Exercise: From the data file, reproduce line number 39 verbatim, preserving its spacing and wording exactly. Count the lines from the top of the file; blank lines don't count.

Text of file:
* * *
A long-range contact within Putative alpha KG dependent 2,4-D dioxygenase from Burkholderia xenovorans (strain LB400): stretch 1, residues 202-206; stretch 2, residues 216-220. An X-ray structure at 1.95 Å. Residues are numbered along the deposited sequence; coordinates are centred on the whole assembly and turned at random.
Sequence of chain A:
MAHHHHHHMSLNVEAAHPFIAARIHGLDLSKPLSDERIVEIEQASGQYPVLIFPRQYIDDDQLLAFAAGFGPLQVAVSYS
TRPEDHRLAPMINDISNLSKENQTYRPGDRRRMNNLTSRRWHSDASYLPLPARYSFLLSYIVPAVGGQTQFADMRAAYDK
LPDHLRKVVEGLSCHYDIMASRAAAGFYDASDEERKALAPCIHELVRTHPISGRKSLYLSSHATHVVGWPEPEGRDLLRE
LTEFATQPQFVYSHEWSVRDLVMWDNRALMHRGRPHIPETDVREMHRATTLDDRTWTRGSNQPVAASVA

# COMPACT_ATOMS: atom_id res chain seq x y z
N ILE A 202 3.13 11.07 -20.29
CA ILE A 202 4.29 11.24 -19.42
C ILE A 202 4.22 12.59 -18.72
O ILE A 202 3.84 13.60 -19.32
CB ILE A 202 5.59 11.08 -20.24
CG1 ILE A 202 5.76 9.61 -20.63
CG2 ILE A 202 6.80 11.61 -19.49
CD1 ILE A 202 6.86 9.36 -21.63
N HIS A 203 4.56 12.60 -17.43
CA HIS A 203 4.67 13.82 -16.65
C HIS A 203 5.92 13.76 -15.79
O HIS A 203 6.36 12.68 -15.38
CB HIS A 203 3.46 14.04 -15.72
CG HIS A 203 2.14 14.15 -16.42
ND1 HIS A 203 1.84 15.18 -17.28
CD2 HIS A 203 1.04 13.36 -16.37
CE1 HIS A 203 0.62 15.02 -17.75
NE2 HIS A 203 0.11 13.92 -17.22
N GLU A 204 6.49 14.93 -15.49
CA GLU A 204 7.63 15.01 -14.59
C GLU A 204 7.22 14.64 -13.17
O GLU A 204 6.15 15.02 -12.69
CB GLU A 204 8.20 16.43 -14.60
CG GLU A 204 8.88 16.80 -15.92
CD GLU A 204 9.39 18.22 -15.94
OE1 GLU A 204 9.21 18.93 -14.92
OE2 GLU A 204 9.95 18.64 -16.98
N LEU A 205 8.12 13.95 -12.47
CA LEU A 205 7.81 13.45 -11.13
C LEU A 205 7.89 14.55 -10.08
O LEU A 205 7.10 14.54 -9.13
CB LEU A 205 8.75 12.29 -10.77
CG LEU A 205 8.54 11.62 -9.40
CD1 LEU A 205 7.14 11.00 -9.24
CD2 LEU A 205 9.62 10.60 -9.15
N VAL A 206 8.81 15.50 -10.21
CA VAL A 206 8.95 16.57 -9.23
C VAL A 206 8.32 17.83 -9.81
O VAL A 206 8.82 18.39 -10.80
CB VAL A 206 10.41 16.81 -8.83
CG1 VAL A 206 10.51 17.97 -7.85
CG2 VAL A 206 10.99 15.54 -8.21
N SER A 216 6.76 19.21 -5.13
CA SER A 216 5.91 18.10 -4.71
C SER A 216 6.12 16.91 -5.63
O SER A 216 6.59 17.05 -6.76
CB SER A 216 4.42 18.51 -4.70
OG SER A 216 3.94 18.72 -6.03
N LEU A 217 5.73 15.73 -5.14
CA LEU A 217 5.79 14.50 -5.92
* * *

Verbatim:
CB LEU A 205 8.75 12.29 -10.77